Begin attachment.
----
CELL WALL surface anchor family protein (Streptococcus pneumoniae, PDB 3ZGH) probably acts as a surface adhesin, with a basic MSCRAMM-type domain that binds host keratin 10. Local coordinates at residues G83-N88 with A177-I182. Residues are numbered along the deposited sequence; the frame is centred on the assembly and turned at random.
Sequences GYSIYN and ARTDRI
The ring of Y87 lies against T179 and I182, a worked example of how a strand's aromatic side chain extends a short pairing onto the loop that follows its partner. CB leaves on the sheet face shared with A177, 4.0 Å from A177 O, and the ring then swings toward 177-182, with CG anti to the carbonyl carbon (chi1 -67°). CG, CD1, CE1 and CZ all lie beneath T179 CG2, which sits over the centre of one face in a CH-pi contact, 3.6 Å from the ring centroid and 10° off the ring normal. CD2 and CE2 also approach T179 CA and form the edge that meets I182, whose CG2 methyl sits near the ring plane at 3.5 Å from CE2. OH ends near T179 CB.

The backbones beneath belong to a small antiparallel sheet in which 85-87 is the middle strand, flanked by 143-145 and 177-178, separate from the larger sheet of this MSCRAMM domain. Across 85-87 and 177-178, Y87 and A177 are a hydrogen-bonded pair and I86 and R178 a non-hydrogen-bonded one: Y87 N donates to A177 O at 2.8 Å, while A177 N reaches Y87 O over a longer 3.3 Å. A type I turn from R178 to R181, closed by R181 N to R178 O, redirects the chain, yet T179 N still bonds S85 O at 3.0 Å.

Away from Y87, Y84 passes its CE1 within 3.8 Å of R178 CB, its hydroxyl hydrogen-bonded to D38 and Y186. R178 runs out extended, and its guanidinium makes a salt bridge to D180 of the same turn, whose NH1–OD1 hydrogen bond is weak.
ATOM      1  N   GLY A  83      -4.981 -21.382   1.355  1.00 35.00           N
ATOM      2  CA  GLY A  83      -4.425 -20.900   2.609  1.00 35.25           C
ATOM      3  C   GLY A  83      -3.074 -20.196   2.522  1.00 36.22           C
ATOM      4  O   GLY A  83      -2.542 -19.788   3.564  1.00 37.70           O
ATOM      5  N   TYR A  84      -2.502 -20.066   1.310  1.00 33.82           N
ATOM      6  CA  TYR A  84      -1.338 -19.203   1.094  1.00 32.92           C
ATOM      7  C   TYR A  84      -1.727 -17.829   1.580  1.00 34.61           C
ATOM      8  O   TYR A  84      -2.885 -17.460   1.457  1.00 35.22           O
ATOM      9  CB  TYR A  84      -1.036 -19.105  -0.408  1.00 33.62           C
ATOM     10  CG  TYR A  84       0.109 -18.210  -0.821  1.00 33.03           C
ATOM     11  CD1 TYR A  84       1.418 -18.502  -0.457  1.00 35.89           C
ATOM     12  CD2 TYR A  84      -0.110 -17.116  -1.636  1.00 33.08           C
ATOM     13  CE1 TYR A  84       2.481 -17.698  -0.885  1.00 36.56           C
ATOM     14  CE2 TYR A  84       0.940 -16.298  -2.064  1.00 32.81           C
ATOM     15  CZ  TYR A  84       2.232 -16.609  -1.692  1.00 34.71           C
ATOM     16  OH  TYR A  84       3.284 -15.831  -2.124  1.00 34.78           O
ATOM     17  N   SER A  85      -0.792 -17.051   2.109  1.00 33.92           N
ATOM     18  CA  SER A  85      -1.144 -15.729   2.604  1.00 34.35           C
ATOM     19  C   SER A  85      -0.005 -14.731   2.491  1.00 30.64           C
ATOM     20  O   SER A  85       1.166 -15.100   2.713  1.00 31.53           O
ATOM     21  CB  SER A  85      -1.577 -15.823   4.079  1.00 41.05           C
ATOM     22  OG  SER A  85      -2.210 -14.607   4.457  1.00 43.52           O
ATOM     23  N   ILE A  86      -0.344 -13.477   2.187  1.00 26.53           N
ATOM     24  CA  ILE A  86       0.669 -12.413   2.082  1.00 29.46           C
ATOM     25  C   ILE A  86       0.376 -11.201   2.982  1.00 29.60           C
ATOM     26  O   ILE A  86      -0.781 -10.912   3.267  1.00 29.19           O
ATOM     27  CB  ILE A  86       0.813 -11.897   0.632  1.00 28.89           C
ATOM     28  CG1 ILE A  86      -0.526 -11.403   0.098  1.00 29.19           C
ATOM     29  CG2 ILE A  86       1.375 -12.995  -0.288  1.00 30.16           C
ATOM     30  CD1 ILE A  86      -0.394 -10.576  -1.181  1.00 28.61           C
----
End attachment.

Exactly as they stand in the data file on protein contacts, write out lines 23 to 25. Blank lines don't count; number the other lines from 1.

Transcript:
ATOM     18  CA  SER A  85      -1.144 -15.729   2.604  1.00 34.35           C
ATOM     19  C   SER A  85      -0.005 -14.731   2.491  1.00 30.64           C
ATOM     20  O   SER A  85       1.166 -15.100   2.713  1.00 31.53           O